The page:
Bizarre and Surprising Insights—Consumer Behavior Insight Organization Suggested Explanation7 Guys literally drool over sports cars. Male college student subjects produce measurably more saliva when presented with images of sports cars or money. Northwestern University Kellogg School of Management Consumer impulses are physiological cousins of hunger. If you buy diapers, you are more likely to also buy beer. A pharmacy chain found this across 90 days of evening shopping across dozens of outlets (urban myth to some, but based on reported results). Osco Drug Daddy needs a beer. Dolls and candy bars. Sixty percent of customers who buy a Barbie doll buy one of three types of candy bars. Walmart Kids come along for errands. Pop-Tarts before a hurricane. Prehurricane, Strawberry Pop-Tart sales increased about sevenfold. Walmart In preparation before an act of nature, people stock up on comfort or nonperishable foods. Staplers reveal hires. The purchase of a stapler often accompanies the purchase of paper, waste baskets, scissors, paper clips, folders, and so on. A large retailer Stapler purchases are often a part of a complete office kit for a new employee. Higher crime, more Uber rides. In San Francisco, the areas with the most prostitution, alcohol, theft, and burglary are most positively correlated with Uber trips. Uber “We hypothesized that crime should be a proxy for nonresidential population.…Uber riders are not causing more crime. Right, guys?” Mac users book more expensive hotels. Orbitz users on an Apple Mac spend up to 30 percent more than Windows users when booking a hotel reservation. Orbitz applies this insight, altering displayed options according to your operating system. Orbitz Macs are often more expensive than Windows computers, so Mac users may on average have greater financial resources. Your inclination to buy varies by time of day. For retail websites, the peak is 8:00 PM; for dating, late at night; for finance, around 1:00 PM; for travel, just after 10:00 AM. This is not the amount of website traffic, but the propensity to buy of those who are already on the website. Survey of websites The impetus to complete certain kinds of transactions is higher during certain times of day. Your e-mail address reveals your level of commitment. Customers who register for a free account with an Earthlink.com e-mail address are almost five times more likely to convert to a paid, premium-level membership than those with a Hotmail.com e-mail address. An online dating website Disclosing permanent or primary e-mail accounts reveals a longer-term intention. Banner ads affect you more than you think. Although you may feel you've learned to ignore them, people who see a merchant's banner ad are 61 percent more likely to subsequently perform a related search, and this drives a 249 percent increase in clicks on the merchant's paid textual ads in the search results. Yahoo! Advertising exerts a subconscious effect. Companies win by not prompting customers to think. Contacting actively engaged customers can backfire—direct mailing financial service customers who have already opened several accounts decreases the chances they will open more accounts (more details in Chapter 7).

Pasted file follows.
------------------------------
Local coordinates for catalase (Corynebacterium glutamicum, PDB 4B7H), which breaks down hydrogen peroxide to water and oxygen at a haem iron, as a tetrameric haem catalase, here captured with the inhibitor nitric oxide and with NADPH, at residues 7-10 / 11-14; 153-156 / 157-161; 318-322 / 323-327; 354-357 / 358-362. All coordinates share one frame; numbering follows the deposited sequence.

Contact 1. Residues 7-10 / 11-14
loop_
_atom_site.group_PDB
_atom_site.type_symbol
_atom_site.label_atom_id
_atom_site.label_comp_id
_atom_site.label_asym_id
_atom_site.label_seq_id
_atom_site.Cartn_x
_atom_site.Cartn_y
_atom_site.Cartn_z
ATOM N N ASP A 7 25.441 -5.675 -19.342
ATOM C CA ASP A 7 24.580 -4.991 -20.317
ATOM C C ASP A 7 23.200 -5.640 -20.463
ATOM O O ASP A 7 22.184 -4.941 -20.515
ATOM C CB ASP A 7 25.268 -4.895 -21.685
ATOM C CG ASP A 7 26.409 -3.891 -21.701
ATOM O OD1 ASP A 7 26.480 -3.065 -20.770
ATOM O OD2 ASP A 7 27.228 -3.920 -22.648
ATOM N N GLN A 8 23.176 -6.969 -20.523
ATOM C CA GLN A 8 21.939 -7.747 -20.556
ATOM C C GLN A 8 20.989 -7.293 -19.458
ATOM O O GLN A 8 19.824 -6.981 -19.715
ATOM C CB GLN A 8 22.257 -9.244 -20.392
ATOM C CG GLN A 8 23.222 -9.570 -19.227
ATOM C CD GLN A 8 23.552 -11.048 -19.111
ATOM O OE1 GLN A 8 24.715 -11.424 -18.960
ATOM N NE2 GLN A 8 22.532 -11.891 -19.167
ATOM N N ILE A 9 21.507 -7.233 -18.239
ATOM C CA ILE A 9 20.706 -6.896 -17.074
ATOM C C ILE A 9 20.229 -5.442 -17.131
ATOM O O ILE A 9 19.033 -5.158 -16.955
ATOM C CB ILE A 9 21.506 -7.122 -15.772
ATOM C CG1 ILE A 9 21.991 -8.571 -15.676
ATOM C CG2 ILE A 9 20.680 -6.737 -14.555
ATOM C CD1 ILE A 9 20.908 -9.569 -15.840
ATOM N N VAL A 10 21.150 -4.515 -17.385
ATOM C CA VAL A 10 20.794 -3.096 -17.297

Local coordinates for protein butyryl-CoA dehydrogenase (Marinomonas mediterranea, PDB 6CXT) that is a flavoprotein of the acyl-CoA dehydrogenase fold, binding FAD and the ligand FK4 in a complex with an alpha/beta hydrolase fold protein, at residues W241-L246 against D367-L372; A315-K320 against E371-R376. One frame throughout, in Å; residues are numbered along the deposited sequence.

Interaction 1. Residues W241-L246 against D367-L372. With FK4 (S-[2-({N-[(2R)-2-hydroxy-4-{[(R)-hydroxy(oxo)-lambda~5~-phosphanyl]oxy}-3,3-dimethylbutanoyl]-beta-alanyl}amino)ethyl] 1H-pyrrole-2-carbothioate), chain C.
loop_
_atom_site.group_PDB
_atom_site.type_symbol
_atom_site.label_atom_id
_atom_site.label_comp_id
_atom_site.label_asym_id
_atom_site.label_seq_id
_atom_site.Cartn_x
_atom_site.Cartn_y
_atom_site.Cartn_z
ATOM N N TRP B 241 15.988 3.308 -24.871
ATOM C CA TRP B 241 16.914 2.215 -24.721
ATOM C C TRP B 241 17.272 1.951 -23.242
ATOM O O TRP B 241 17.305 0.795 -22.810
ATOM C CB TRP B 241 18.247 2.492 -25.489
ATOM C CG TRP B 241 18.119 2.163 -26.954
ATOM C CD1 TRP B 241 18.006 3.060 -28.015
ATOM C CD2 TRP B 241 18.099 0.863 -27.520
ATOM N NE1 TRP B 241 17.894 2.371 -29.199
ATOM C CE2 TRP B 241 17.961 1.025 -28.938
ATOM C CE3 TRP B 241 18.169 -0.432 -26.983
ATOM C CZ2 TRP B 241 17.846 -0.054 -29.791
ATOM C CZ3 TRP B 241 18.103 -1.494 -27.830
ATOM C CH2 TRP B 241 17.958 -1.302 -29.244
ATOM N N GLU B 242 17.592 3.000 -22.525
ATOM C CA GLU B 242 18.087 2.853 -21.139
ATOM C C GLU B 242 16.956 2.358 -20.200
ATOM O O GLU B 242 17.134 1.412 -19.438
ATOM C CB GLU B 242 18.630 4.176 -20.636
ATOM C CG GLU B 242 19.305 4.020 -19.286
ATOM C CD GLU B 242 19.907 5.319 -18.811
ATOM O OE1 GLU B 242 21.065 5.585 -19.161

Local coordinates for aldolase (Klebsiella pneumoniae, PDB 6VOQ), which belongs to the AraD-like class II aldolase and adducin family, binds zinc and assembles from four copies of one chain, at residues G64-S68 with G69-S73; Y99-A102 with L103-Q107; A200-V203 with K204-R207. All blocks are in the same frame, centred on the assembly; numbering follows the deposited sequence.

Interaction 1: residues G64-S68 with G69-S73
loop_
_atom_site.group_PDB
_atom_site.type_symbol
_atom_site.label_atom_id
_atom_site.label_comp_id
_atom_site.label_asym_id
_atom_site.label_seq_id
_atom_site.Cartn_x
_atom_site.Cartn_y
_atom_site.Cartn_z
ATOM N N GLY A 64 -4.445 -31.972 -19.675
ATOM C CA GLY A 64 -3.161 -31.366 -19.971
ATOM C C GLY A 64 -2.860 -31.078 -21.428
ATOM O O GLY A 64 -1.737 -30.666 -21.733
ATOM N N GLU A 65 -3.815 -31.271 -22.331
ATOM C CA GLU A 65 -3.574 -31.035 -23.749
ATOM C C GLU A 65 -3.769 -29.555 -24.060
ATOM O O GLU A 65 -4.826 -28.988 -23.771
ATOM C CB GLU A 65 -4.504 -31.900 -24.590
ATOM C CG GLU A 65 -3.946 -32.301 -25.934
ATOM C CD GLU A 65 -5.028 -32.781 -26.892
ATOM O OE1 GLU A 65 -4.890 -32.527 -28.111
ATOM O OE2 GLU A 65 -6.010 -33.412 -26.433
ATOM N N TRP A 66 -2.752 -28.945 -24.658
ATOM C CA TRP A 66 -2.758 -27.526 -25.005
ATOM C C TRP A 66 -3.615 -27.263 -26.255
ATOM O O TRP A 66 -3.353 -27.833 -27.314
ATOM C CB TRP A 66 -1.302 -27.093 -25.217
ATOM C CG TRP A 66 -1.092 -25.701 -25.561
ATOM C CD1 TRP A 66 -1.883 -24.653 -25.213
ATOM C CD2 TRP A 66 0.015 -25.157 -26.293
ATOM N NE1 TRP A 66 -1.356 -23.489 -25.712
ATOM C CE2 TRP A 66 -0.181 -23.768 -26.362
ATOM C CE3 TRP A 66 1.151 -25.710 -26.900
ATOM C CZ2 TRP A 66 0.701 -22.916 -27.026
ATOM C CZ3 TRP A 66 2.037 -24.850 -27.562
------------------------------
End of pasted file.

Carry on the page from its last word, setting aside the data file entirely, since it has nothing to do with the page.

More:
Eric Siegel (Predictive Analytics: The Power to Predict Who Will Click, Buy, Lie, or Die)